ILLINOIS APPELLATE COURT FIRST DISTRICT (4TH DIVISION) JUDGMENT AFFIRMED.
OPINION FILED MAY 8, 1980.
CENTRAL BUILDING & CLEANING COMPANY, INC., PLAINTIFF-APPELLANT,
THOMAS H. VODNANSKY, DEFENDANT-APPELLEE. (LOUIS KRAML, INDIV. AND D/B/A KRAML'S CONTINENTAL TUCKPOINTING BUILDING & MAINTENANCE COMPANY, DEFENDANT.)
APPEAL from the Circuit Court of Cook County; the Hon. GEORGE
J. SCHALLER, Judge, presiding.
MR. JUSTICE JIGANTI DELIVERED THE OPINION OF THE COURT:
The plaintiff, Central Building & Cleaning Company, Inc. (Central), appeals from an order of the circuit court of Cook County which denied its petition for a preliminary injunction against the defendant, Thomas H. Vodnansky. The other defendant, Louis Kraml, was dismissed as a party during the proceeding below. The purpose of the injunction sought by Central was to enforce a covenant not to compete and to protect its trade secrets. On appeal Central argues (1) the trial court's finding that Central's employment agreement with Vodnansky was unreasonable and unenforceable, was manifest error and an abuse of discretion and (2) the trial court's order granting Vodnansky's motion for denial of a preliminary injunction was an abuse of discretion.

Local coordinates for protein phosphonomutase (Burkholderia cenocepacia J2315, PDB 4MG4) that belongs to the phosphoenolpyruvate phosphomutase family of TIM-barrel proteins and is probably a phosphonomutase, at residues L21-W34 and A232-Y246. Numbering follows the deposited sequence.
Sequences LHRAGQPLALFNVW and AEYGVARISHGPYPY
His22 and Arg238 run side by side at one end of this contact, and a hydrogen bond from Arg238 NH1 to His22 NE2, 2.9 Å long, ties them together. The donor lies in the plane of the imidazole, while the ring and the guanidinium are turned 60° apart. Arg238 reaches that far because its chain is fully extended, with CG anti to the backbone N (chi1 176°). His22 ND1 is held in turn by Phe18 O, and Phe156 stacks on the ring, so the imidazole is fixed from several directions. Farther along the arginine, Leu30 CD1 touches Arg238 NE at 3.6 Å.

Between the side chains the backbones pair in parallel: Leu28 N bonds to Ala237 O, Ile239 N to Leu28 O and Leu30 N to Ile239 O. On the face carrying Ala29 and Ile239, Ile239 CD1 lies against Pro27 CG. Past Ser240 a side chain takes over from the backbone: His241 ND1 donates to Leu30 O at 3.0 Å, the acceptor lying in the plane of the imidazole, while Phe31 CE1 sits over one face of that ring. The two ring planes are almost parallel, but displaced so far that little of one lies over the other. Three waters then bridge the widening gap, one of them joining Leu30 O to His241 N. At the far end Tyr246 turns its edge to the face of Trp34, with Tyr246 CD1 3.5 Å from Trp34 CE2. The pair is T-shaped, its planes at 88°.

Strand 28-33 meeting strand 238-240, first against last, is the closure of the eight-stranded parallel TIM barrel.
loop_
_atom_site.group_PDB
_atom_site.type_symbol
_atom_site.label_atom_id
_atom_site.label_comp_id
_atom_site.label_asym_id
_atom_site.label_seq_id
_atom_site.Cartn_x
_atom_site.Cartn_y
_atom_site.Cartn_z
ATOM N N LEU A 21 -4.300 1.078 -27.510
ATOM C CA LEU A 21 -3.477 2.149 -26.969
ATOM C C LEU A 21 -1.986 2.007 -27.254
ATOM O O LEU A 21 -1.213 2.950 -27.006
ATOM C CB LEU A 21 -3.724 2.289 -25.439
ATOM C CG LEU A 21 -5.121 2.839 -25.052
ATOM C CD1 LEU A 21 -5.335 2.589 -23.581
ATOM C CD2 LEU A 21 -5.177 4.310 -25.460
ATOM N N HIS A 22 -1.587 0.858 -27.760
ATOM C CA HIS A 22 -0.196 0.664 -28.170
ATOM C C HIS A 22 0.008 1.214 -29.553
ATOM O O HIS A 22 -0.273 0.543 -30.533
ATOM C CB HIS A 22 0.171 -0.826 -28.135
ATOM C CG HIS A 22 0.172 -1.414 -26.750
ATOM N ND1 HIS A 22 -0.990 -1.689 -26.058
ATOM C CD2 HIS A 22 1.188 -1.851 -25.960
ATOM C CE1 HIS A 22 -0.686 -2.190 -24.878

At the hearing below Central called three witnesses: Louis Kraml, Vodnansky, and Charles Rivkin, the president of Central. At the close of the plaintiff's case, Vodnansky moved for denial of the preliminary injunction under section 64(3) of the Civil Practice Act. (Ill. Rev. Stat. 1977, ch. 110, par. 64(3).) This motion was granted and Central's petition for a preliminary injunction was denied.
Central has been in the business of tuckpointing, weatherproofing and restoring buildings for 55 years. Its customers are primarily in Cook County, Illinois, but it has some accounts in Lake County, Indiana, and Du Page, Will and Lake Counties, Illinois. Central has several hundred competitors in the five county area. It has no exclusive customers.